Consumer and Home Design Trends

Five Trends from the IBS and KBIS 2023 Expo Floor

Anja Seng photo

Anja Seng

February 10, 2023

Last week, nearly 70,000 industry professionals flocked to Las Vegas for the International Builders’ Show (IBS) and Kitchen & Bath Industry Show (KBIS). After hitting the expo floors and speaking with exhibitors, I observed five themes:

  1. Throwbacks and Celebrations

  2. Pops of Color

  3. Stealthy Styling: Transformational to Invisible

  4. Health and Sustainability

  5. Electric Powered

Throwbacks and Celebrations

As if exhibitors didn’t already go all out for IBS / KBIS, some had an extra reason to celebrate.

A few exhibitors were celebrating decades of business—Kohler, for one, celebrated their 150th anniversary by reintroducing two heritage colors from the 1900s. After over 100,000 people voted on their favorite color, Spring Green (1927–1944) and Peachblow (1934–1973) will be making their way back into kitchens and baths for a limited time. Sherwin Williams, while not celebrating an anniversary, celebrated trending colors for 2023. Their “Lore” color palette takes inspiration from historic artisan colors that “bind us together in a community of makers that spans centuries and crosses cultures1.”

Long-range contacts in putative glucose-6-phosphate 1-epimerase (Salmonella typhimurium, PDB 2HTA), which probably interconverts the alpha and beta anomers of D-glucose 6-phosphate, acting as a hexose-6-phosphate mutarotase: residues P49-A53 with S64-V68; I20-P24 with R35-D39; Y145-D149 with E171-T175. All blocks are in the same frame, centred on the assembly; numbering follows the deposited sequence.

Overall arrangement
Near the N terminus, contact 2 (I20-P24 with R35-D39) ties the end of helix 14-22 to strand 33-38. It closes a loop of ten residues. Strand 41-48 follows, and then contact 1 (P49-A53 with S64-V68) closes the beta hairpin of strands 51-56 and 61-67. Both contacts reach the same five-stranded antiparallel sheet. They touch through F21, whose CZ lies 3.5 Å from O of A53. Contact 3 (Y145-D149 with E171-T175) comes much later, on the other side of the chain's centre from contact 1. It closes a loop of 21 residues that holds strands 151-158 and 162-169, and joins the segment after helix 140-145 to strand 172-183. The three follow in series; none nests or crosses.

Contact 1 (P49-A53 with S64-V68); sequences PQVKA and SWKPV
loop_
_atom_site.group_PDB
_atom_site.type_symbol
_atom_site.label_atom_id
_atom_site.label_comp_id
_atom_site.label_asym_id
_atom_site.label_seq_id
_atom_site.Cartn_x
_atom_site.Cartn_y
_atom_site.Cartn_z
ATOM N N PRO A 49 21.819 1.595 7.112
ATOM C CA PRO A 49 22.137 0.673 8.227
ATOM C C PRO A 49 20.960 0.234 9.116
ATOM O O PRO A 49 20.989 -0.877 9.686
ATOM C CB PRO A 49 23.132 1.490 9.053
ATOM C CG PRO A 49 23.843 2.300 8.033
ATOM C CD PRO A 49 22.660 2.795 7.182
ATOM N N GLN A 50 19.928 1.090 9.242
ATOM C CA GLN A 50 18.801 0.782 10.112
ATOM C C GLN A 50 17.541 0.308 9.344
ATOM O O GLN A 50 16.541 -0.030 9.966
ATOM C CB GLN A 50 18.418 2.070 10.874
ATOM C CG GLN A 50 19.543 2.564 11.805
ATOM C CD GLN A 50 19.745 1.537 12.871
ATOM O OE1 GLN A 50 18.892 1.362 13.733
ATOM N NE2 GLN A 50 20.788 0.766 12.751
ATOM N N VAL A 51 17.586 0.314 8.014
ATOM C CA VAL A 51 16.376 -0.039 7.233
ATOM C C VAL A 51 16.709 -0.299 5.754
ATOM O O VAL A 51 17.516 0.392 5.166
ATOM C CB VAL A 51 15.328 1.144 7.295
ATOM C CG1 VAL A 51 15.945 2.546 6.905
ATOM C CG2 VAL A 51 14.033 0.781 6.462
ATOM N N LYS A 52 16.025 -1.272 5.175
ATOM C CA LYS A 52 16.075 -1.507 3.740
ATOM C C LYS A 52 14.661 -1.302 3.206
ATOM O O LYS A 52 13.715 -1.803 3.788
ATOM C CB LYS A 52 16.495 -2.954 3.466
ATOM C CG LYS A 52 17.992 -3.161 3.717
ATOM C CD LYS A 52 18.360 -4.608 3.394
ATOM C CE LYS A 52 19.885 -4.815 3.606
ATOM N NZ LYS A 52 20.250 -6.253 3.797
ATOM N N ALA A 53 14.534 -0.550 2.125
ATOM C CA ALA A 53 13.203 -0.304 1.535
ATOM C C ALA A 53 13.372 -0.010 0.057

Pops of Color

Kitchen and bath products showed off their colorful sides with bold finishes. 

While our research indicates that consumers tend to err on the safe side when it comes to big investments in the kitchen and bath, we cannot discount the desire for personalization and character. Brands like House of Rohl’s Victoria + Albert and Ruvati made a splash with multiple colorful products. Brands like Café and Monogram brought the drama with rich color and moody displays. Do we expect to see these hitting every home? No, especially when it comes to features that are more expensive to replace, like appliances and fixtures. Could they have traction in remodels, custom homes, and select design centers? Absolutely.

Stealthy Styling: Transformational to Invisible

Our homes and appliances are going the extra mile to flex and fly under the radar.

When it comes to making homes work harder without sacrificing space or style, I saw everything. Movable walls that could expand and transform a small space. Bookcases that opened to hidden rooms, reminiscent of classic mystery movies (yes, one bookcase actually opened by tipping a book). Meanwhile, you couldn’t make it through much of the KBIS floor without seeing panel ready appliances that blended in with cabinetry for a seamless “invisible” kitchen. 

Health and Sustainability

Whether as a core value or subtle marketing message, brands are integrating health and sustainability. 

Embracing the ESG (Environmental, Social, and Governance) movement, several brands proudly showcased their sustainable efforts. James Hardie, for example, dedicated several walls showing their accomplishments in reducing waste and sourcing locally. Others educated attendees on how their products positively impact the environment. On the health side, I saw both physical and mental wellbeing prioritized, from Kohler’s new wellness brand, Sprig, which introduces aromatherapy and skincare to bathroom routines, to Delta’s Lumicoat™ finish that prevents build up and makes cleaning easier.